What is the State Bird of Connecticut? (And Why?)

Connecticut is the 29th most populous state and the 3rd smallest state by area in the United States. There are plenty of diverse habitats for birds and other wildlife including coastal marshes, beaches and rolling mountains. The state animal for Connecticut is the Sperm Whale, but what is the state bird?

The state of Connecticut chose the American Robin (Turdus migratorius), also called the robin redbreast, as the state bird in 1943. This, migratory thrush known for its red breast, actually has chest feathers that vary in hue from peach to red maroon. Their coloring depends on their gender.

The state bird of Connecticut, the American Robin

The state bird of Connecticut, the American Robin

Why is the American robin the state bird for Connecticut?

While many American robins migrate for winter, the robins in Connecticut seem to love the fall foliage as much as vacationers. Rather than living the life of a snowbird, these avians remain in the state year-round. During the harsh northern winters, they nest high in pines in swamps. These evergreen swamp dwellers regale the state’s residents with a song all year long. That kind of loyalty earned the redbird a special place in the hearts of the state’s residents.

When did the American robin become the state bird for Connecticut?

The Connecticut General Assembly adopted the bird through legislation in 1943. It shares the American robin as a state bird with Wisconsin and Michigan.

American Robin calling from a tree

American Robin calling from a tree

What does the state bird of Connecticut look like?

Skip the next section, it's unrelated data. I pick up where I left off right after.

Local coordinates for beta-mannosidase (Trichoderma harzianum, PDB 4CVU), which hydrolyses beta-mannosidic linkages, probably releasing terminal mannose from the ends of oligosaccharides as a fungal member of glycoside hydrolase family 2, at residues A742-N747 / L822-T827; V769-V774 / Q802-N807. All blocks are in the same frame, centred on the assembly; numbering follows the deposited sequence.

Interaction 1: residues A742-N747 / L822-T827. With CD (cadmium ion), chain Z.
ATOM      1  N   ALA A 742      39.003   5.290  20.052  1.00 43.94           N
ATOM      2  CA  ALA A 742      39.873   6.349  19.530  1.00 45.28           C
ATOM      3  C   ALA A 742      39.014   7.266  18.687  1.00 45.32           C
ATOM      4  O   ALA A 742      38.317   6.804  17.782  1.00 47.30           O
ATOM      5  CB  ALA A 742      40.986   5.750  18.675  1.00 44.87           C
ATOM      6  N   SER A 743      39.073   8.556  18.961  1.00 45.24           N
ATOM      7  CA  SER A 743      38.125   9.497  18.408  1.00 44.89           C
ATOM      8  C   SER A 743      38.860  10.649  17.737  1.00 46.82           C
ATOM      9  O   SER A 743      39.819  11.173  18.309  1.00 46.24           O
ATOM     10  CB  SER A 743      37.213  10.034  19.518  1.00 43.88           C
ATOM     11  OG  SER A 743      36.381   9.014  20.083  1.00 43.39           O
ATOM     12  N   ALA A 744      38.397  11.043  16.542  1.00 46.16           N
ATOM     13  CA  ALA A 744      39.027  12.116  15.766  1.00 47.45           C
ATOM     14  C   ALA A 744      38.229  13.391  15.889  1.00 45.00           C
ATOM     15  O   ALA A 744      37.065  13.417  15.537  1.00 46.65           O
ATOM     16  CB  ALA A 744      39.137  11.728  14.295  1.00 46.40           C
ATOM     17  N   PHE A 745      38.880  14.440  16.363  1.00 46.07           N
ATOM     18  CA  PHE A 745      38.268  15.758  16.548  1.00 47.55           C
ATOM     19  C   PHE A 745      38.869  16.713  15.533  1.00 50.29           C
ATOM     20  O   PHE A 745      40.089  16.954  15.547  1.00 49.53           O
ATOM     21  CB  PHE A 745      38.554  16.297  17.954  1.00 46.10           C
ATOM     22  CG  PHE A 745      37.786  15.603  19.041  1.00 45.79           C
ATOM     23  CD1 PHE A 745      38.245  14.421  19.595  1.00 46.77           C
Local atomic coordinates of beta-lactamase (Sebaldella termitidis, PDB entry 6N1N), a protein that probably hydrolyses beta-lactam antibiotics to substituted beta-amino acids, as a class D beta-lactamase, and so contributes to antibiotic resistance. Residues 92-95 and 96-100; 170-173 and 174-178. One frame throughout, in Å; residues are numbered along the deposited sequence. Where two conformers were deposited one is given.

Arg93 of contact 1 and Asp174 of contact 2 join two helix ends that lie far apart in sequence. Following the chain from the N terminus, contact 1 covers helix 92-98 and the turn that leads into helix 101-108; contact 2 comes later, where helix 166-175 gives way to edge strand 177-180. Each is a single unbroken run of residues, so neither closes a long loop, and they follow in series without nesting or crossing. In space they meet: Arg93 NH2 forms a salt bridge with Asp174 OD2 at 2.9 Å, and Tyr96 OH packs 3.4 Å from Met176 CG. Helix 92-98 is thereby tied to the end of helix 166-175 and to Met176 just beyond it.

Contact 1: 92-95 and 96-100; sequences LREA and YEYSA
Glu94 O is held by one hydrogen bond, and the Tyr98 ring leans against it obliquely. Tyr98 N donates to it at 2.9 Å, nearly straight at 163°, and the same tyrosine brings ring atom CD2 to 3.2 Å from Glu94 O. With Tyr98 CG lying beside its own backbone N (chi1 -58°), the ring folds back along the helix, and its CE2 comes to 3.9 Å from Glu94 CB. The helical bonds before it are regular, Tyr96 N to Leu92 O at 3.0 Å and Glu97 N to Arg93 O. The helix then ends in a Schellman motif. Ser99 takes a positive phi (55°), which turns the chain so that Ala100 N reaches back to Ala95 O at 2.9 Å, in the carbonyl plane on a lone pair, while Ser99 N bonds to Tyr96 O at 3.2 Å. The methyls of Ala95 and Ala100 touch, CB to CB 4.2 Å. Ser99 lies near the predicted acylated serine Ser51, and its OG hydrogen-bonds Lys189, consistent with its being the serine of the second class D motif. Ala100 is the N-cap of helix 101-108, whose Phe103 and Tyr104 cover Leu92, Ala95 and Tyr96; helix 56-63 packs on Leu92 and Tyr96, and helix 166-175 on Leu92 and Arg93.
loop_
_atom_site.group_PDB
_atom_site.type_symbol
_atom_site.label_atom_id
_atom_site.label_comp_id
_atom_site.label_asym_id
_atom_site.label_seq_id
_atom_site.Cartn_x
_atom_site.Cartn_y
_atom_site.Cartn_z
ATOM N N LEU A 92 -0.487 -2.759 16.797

Both genders of the American robin look alike, but the female sports paler red on their chest and stomach. The birds feature a black to dark gray head with a broken eye-ring. Typically, these birds have a black bill featuring a brown shade at the base. They have gray upper parts with a white undertail. Their streaked throat and a thin bill of yellow round out the festive nature of this bright, cheery bird. Their winter plumage comes in considerably paler than their summer feathers. The youths of this bird have spotted whiter breasts.

From head to tail, the American robin measures an average of 8.5 inches but can grow up to 11 inches in length. Its wingspan ranges from 12 to 16 inches. These little birds don’t weigh much – only 2.3 ounces to 3 ounces.

Close up of an American Robin

Close up of an American Robin

How do these birds behave?

The cheerful, energetic American robin sings alone, frequenting residential areas to forage for food on lawns. You probably wake up to the song of a robin because they sing early in the morning.

When they travel, the American robin does so as part of a large flock, so long as it isn’t in the breeding season. They frequent both North America and Central America. They love to travel and typically travel to Florida for the winter. The Gulf Coast and central Mexico also prove popular for winter spots for this bird. Some fly to the Pacific coast.

Although in spring and summer, they may live as far north as Canada or Alaska, they enjoy mating and breeding in warmer weather. They reproduce from April to July of each year. They lose a bit of their cheerful nature when breeding because they fiercely defend their territory.